Political outcomes of digital conversations : case study of the Facebook group "Canadians against proroguing parliament"
Lethbridge, Alta. : University of Lethbridge, Dept. of Political Science, 2011
Since the emergence of the Internet, scholars have had mixed opinions regarding its role in influencing levels of political participation. Two frameworks, the mobilization and the reinforcement theses, were created from these opposing views. The introduction of social networking websites (such as Facebook) offers new platforms with which to test these opposing theories on. This study investigates the Facebook group ―Canadian‘s against Proroguing Parliament,‖ to determine: 1) what the members' motivations were for participating in the group, 2) whether the group attracted formerly marginalized voices to participate on the group, or simply reinforced those who were already active in the political process, and 3) whether the participation of members on the group translated into offline or real world political participation. The findings suggest that the group‘s members had a variety of reasons for joining the group. As well, the findings suggest that the group both mobilized reinforced its participants. Finally, the data indicates that in some instances, the group‘s members translated their online participation into real world political activity.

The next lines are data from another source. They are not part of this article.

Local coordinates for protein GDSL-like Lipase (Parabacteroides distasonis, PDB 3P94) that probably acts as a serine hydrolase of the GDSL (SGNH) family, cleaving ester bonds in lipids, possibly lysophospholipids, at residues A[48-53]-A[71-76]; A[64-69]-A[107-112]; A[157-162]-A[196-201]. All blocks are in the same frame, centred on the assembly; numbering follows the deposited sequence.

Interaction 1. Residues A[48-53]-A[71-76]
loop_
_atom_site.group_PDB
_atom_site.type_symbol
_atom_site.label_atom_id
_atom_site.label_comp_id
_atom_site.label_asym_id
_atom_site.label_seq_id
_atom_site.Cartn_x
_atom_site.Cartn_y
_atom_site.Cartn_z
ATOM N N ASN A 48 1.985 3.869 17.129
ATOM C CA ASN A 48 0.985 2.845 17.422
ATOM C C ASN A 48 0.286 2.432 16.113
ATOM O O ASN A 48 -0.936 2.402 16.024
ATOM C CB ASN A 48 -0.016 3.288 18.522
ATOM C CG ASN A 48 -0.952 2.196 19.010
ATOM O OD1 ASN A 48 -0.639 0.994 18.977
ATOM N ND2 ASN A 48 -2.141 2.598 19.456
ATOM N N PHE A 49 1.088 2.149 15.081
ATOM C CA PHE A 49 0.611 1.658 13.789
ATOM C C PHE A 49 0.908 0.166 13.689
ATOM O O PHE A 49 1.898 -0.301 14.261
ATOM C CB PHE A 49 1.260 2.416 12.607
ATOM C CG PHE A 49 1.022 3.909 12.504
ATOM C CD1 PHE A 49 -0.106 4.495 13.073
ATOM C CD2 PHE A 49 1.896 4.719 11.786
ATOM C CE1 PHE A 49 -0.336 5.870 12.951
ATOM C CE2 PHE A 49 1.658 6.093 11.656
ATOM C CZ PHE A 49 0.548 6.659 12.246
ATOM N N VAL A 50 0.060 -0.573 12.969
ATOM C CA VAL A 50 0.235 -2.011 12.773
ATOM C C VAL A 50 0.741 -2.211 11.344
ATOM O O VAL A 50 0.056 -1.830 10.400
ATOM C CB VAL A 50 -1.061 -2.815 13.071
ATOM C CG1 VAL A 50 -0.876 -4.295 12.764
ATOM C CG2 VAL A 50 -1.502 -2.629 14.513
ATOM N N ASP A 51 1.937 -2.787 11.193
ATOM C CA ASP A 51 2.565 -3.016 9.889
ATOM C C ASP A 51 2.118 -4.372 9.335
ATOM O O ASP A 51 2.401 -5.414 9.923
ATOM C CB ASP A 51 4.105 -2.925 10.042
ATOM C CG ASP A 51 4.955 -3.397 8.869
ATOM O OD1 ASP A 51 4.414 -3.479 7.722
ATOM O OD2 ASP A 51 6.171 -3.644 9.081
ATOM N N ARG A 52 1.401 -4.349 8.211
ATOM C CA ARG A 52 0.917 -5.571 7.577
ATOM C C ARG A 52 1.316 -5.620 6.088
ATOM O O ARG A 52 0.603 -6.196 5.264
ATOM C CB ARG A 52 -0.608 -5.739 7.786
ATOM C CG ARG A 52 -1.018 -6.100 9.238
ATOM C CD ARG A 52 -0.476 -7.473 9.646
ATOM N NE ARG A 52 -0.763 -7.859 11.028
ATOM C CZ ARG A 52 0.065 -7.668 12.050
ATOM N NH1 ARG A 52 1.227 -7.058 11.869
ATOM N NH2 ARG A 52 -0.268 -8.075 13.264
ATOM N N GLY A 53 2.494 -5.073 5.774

171 leaves ; 29 cm
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